pjk pjk at design.eng.yale.edu
Thu Jan 2 18:52:07 EST 2003

Mail*Link¨ SMTP               Heathkits

Originally mailed 11/29/02, it never made it into the EAS-INFO
archive because of a troublesome attachment. I'm resending it
without the attachment to get it into the archive, the only way I
know how to do it, and apologize for burdening your mailbox one more
time.  Email me if you want the formerly attached Bob Colwell
article, and please also see the follow-up comments at
related to the original "Heathkits" mailing. --PJK

Dear Colleagues -

As a field of technology matures (in my case the field of electrical
engineering) there are inevitable changes to the texture of
professional life and the education for its practitioners. The state
of the art boundaries expand outward, and more technical (but also
economic and legal) complexity is required to reach it. In
electronics that means an ever deeper descent into the microcosm of
ever more complex integrated circuits, whose design has only the
"reality" of simulation, a kind of high-tech video game itself. A
little like the "dream time" in Australian aboriginal culture, a
parallel plane of "VLSI and Complex System" time and experience
comes to have a reality greater than everyday reality itself.

Yet have either the practitioners or the consumers of technology
evolved all that much in the last 40 years, emotionally, in what
feels rewarding and defining, and what feels like a chore? In what
it means to "own" a job, a responsibility, a technical artifact? In
what it means to "do", designing, building, feeling matter with
one's hands? I don't think we have evolved all that much.

Some parts of us evolve terribly slowly. When I had a herniated disk
adventure four years ago, and had leisure to study my copy of Gray's
"Anatomy" in involuntary recumbency, the highly asymmetrical
structure of the vertebrae, what muscle attachments offer what
leverage with what pressure on the disks, made it abundantly clear
that we were designed for maintaining posture on all fours, not
sitting up straight in front of a computer. No mechanical
engineering degree needed to see that.

Our attitudes toward technology have evolved a litte faster, since
the 18th-century "Age of Reason" or "Enlightenment" and Diderot as
its encyclopedist of trade and industry, through 19th-century
industrialization, and on through late 20th-century computerization.
But the last forty years have not been enough time for us to
accommodate with equal satisfaction the making of immensely complex
pictures on tiny grains of sand, compared to the tangible
satisfaction of building a piece of electronics with our hands,
which is what I and my contemporaries did when we built things
called "Heathkits." Many of you will never even have heard of them.

The attached article by Bob Colwell, formerly Intel's chief Pentium
microprocessor architect, will explain. (It comes from the Nov. 2002
issue of IEEE COMPUTER, the "At Random" column on p.10) Like my
colleague Alfred Ganz who happily urged me to read it, I urge you to
do so too. It is all the more interesting for having been written by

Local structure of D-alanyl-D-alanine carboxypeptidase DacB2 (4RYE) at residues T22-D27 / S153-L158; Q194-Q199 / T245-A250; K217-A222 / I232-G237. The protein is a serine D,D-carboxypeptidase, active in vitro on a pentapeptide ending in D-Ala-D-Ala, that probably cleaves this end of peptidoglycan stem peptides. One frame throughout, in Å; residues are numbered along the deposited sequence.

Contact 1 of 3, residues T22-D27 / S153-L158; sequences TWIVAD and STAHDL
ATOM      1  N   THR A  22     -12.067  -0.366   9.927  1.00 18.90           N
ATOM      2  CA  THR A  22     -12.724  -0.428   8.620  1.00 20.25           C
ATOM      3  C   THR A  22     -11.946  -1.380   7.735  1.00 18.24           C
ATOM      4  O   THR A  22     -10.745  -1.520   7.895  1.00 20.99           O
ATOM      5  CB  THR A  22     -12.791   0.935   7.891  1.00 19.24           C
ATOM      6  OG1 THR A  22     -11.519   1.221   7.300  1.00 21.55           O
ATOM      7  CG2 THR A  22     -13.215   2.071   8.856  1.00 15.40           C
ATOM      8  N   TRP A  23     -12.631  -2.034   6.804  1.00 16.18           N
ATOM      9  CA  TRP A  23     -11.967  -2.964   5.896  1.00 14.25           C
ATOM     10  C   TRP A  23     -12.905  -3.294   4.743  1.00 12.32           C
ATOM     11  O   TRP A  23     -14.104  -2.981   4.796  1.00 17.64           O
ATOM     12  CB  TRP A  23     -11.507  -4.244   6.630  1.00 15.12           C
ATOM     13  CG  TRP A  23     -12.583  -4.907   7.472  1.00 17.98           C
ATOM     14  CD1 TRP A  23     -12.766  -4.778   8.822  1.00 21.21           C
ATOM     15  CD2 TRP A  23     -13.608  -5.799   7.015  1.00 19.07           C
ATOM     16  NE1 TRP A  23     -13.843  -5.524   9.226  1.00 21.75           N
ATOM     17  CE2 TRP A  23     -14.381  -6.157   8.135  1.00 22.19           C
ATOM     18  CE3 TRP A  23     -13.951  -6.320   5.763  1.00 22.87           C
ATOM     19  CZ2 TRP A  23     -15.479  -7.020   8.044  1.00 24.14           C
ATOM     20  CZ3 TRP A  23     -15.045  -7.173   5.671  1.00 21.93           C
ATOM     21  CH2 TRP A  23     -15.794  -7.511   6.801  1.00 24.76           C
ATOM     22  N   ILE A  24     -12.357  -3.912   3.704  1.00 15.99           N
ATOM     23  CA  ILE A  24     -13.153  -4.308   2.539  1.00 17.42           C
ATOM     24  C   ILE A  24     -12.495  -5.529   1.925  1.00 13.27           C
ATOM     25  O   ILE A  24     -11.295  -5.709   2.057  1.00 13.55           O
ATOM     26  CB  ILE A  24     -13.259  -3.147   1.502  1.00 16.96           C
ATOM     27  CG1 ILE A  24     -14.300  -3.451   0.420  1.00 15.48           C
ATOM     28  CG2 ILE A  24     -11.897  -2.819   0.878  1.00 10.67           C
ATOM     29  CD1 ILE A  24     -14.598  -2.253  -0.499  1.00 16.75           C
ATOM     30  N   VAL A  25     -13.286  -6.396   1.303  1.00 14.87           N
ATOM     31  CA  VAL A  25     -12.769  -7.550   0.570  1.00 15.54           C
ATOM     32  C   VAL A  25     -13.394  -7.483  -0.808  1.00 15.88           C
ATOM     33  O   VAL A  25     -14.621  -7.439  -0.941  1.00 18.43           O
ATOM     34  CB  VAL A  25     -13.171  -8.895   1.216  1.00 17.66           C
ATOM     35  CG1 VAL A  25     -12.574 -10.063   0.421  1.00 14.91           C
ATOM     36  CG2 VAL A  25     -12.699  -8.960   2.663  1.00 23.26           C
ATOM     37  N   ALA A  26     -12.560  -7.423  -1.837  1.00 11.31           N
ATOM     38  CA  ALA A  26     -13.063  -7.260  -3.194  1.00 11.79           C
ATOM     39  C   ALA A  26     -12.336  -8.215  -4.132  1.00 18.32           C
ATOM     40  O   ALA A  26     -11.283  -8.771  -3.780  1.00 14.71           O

a computer architect.

Among my educator readers it may stir thoughts about how the
unbroken abstraction of some courses could be leavened to motivating
effect by some tangibility, how laboratory instruction can most
usefully complement lectures, how a present timid re-emergence of
"kit culture" can best be fostered and taken advantage of.

In older readers it will stir happy thoughts of stereo equipment,
radio amateur gear, test equipment, even televisions, built from
kits, guided by manuals that by their instructional content and
clarity often stirred strong early interests in engineering, or just
led to a well-performing technical object, owned with enough
technical understanding to never require a repairman. Students
coming into engineering with that background 25-30 years ago had
already had an education in electrical/electronic principles,
magnitudes of electrical phenomena, and a hands-on familiarity with
assembly and basic measurement instruments that now has to be
justified and instilled much later. (In fairness I must add that
almost all those early hobbyists turned engineer were male, and that
it was with the advent of computers and programming that gender
asymmetry improved at least a little. Or was it a coincidental
relaxation of wider social gender biases?)

We can't all be so lucky as to be young in a field also young, but
it sure is nice, and ought to give EEs pause for thought about
where "youth" could come from these days, that could again engage
students before they even come to college? Is it biotechnology,
forms of portable computing or other "everyday computational
things"? Is it even still possible at all to have youthful
precursors to electrical engineering? Or is the field like those
older people whom one cannot imagine as ever having been infants?

My neighbor's kids are heavily "into" cars, and do not plan on
electrical engineering, but more likely forest management. If they
don't bend over engines under hoods of cars too much, they'll
probably grow up with their vertebrae in better shape.

All the best,  --PJK

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